"He has experience of pitching postseason," Bochy said. "He's done well, and he's dealt with the adversity that you have to deal with as a player. The good ones bounce back. They're resilient. We certainly feel that way with Madison ... I don't care how good you are —occasionally you're going to have to deal with some adversity. But he's a tough kid. We forget sometimes, he's only 23 years old, and he's already done a lot in his career."

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(Getty Images)

Bumgarner has been described as the World Series wild card because we've seen him play that role in the past. As a 21-year-old, the Hickory, N.C., native staged his big coming out party in the run to the 2010 World Series title, throwing eight scoreless, three-hit innings in a Game 4 win that gave the Giants a 3-1 series lead over the Texas Rangers.

Back then, Bumgarner talked about trying to approach his playoff starts the same way he approached his appearance in his high school's state championship game. That elicited a lot of smiles and jokes in 2010, but created an awkward situation when Bumgarner was asked about the comment on Wednesday:

Q.  A few years ago you had said pitching in the World Series was kind of like pitching in a high school state championship game.

MADISON BUMGARNER:  I didn't say that.  Y'all made it sound that way, but I didn't say that.

Q.  Matt Cain did acknowledge that he teased you, he was probably one of the ones who teased you about that comment at the time.  Do you remember some flak that you got from the guys?

MADISON BUMGARNER:  Yeah, because that's what happens when people don't write what you say.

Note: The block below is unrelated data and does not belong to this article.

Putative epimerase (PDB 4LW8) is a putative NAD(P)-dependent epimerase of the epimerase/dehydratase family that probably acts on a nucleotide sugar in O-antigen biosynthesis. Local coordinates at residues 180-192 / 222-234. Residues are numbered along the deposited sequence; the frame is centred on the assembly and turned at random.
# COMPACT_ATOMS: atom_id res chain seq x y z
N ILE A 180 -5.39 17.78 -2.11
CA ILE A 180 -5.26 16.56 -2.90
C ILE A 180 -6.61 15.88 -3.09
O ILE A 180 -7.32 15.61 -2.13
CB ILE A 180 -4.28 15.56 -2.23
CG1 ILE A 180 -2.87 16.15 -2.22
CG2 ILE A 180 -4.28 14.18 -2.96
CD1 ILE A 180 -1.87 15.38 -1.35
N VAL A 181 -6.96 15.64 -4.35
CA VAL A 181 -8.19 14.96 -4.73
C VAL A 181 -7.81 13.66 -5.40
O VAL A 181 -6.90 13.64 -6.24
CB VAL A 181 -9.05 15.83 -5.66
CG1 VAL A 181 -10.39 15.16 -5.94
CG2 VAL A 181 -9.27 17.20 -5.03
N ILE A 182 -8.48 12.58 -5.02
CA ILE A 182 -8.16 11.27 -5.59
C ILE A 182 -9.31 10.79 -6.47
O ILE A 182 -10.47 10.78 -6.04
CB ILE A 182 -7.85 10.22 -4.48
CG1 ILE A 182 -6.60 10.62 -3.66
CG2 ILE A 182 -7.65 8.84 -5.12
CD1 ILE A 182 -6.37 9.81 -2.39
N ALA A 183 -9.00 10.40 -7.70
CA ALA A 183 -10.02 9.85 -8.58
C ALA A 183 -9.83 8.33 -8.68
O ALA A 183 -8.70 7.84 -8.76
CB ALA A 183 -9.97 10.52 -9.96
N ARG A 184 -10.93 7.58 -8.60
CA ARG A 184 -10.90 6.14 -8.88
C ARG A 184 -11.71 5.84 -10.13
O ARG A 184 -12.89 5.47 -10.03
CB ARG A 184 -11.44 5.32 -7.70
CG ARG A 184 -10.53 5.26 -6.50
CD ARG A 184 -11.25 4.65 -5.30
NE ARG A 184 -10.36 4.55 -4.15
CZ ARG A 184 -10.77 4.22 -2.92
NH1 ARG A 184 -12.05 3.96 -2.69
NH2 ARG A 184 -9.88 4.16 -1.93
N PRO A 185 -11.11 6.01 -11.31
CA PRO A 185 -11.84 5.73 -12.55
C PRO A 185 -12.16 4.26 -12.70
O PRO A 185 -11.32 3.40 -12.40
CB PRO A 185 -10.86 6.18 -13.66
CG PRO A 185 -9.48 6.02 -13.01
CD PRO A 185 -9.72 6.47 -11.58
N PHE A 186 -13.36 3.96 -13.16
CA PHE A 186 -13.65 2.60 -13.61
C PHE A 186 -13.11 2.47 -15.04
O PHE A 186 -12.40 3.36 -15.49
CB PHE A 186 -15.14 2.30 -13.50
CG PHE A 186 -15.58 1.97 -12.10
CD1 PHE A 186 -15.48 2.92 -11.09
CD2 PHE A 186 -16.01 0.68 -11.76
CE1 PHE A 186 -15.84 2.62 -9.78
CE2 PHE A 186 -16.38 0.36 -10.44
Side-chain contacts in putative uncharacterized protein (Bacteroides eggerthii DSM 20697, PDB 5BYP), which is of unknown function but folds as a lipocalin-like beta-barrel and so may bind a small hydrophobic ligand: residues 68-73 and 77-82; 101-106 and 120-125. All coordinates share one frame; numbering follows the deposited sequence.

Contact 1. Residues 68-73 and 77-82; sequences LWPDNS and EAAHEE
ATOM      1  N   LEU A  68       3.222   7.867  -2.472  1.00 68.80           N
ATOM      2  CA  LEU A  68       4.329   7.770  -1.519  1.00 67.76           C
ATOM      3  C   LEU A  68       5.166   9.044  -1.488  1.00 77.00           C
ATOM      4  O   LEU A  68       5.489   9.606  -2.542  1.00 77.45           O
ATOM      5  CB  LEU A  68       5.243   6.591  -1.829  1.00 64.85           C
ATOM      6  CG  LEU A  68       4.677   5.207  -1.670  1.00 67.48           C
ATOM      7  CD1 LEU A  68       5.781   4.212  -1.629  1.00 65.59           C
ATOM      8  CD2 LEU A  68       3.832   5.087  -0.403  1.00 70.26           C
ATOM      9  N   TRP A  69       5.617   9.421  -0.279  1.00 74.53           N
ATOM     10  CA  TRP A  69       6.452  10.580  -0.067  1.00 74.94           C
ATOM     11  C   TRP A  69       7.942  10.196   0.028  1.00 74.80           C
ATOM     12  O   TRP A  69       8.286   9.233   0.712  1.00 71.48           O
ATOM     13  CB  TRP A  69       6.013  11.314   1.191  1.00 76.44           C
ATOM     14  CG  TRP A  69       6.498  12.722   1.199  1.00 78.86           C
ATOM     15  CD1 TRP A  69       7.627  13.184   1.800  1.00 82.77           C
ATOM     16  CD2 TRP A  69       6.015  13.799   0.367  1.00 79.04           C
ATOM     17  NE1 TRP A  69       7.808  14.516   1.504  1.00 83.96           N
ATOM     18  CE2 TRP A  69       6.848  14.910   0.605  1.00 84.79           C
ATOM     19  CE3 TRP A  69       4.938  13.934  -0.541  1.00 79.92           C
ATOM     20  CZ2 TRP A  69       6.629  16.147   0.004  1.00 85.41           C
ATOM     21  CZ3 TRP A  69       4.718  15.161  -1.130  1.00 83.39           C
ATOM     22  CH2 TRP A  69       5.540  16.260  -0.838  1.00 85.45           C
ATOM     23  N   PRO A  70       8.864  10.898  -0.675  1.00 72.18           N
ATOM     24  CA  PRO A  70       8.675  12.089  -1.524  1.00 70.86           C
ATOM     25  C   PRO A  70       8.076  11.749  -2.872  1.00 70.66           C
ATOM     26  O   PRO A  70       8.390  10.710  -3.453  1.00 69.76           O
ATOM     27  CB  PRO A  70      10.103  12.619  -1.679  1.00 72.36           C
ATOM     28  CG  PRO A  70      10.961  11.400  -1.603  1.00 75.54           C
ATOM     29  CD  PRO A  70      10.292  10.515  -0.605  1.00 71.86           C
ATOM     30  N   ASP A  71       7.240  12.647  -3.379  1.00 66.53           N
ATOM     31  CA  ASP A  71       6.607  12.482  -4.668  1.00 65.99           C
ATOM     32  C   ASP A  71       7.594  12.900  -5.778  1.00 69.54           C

Q.  Why don't you tell us what you meant maybe.

MADISON BUMGARNER:  Well, we don't need to talk about the last World Series.

Indeed, Bumgarner needs to think about this World Series and maybe stay a little bit ornery because this matchup against Doug Fister won't be easy. The Detroit Tigers starter comes into this game from perhaps the exact opposite route of Bumgarner. The 28-year-old right-hander has given up just two earned runs in 13 1/3 innings of postseason work this fall and is coming off an ALCS Game 1 performance that saw him pitch 6 1/3 scoreless innings against the New York Yankees. He only missed out on the win because of Jose Valverde's meltdown and, over his last 17 starts, owns an 8-4 record with a 2.52 ERA.

Fister's command will have to be good because the Giants didn't let Justin Verlander off easy in Game 1. According to MLB.com's Matthew Leach, no San Francisco at-bat lasted fewer than three pitches. (Though with the way Pablo Sandoval blasted any pitch in Game 1, regardless of location, maybe Fister's command won't matter that much.)

Either way, we're looking at an intriguing matchup between one pitcher looking to stop what he's been doing and another looking to just continue it. Despite the road start, Fister is guaranteed to have a few fans in the stands as he grew up in Merced, Calif., about 130 miles away from San Francisco.

In fact, he may have even grew up rooting for the Giants.

"Don't tell anybody," he joked.

Don't miss a thing this World Series ...